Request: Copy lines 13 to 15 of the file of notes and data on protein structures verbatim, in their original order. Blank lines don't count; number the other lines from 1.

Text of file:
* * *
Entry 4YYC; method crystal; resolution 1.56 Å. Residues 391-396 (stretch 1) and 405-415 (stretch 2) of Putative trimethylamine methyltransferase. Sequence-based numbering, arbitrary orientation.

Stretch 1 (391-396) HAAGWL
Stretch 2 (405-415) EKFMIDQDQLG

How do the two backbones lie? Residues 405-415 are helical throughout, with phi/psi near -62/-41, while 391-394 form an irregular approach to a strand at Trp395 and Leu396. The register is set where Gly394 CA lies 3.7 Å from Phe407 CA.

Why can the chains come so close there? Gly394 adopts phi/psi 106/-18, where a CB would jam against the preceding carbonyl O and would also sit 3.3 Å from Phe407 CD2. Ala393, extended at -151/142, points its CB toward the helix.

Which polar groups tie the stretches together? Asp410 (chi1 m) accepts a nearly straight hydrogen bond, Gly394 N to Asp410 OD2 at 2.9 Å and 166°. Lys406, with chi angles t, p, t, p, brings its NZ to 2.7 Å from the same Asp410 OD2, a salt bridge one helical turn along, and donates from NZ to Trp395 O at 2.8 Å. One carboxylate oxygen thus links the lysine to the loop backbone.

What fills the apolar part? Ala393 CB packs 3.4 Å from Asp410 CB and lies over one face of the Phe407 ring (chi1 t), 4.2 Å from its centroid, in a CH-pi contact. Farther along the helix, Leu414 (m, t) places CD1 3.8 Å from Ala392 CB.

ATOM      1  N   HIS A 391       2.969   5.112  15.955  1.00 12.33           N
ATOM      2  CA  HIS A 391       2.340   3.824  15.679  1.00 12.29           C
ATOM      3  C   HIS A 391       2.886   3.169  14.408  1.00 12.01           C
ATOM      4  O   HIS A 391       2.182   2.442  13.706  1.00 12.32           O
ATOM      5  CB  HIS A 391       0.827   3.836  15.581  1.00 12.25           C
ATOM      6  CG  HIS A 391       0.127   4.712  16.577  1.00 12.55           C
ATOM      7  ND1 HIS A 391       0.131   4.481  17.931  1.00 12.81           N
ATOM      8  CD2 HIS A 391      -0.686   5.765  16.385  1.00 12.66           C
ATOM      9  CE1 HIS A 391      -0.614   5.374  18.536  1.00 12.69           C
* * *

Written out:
ATOM      6  CG  HIS A 391       0.127   4.712  16.577  1.00 12.55           C
ATOM      7  ND1 HIS A 391       0.131   4.481  17.931  1.00 12.81           N
ATOM      8  CD2 HIS A 391      -0.686   5.765  16.385  1.00 12.66           C